Max Charlesworth: Crossing the Philosophy and religion divide
The Editors and staff of Sophia and the School of Humanities and Social Sciences at Deakin University invite you to celebrate with us the publication of a special issue of Sophia, 'Max Charlesworth: Crossing the Philosophy and Religion Divide' (Sophia, 51:4, 2012).
This issue of Sophia is a Festschrift in honour of Professor Max Charlesworth, AO, who co-founded Sophia in 1962. He was Reader in Philosophy at the University of Melbourne before going to Deakin University as Planning Dean of the School of Humanities. He remained at Deakin as Professor of Philosophy until 1991 before retiring as Emeritus Professor of Philosophy. He is the author of a number of significant books and articles and an exemplary educational innovator. In a career of public engagement that has spanned some seven decades, Professor Charlesworth has been a major voice in a range of contemporary academic, religious and intellectual debates in the Australian community and internationally.
Where: Gryphon Gallery, Graduate Centre (1888 Building)
Grattan Street, University of Melbourne
Access is at the north side of Grattan Street, just west from the junction of Swanston & Grattan Sts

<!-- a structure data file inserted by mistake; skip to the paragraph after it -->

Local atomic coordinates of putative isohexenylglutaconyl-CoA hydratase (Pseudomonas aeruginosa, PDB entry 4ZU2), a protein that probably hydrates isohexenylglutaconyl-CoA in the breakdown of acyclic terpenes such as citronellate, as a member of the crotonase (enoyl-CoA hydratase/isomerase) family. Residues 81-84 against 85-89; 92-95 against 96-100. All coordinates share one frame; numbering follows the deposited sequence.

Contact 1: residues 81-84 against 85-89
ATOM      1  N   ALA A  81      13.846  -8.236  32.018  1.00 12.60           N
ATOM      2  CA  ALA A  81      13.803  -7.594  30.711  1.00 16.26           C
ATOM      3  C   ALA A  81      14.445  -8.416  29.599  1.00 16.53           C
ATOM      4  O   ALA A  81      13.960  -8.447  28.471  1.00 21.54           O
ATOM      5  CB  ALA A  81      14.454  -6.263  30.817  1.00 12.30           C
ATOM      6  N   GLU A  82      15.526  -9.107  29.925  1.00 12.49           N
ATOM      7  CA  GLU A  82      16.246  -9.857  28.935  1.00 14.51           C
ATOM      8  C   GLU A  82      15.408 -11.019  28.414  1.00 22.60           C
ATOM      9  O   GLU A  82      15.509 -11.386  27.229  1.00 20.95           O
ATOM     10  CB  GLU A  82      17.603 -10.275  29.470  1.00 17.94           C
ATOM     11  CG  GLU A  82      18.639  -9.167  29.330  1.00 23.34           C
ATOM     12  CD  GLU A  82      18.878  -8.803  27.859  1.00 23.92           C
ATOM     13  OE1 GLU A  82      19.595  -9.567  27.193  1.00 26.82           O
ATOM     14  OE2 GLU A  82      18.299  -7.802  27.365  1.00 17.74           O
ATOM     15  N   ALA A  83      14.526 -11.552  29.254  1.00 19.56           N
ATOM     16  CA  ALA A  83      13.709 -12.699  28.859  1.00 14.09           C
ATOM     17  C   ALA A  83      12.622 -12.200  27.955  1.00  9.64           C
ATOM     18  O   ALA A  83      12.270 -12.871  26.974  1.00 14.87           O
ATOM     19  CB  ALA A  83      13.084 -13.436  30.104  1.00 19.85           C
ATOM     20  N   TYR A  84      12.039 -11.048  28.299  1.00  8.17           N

When: Wednesday, April 10, 2013, 5.30pm-7.30pm
Drinks and light snacks will be provided
RSVP: By March 31 to email@example.com, or call: 0437 846 828
Indonesian Roundtable Event
The Faculty of Arts and Education and the School of Humanities and Social Sciences will host a Roundtable event on 14 and 15 November 2012 at the Burwood campus with a large group of visiting Indonesian university leaders.
Around 70 representatives from 38 Indonesian public, private and religious universities have confirmed their participation, including many Rektors (vice-chancellors). Several consortia of universities will be represented. Geographical distribution of attending universities (PDF, 82.6 KB)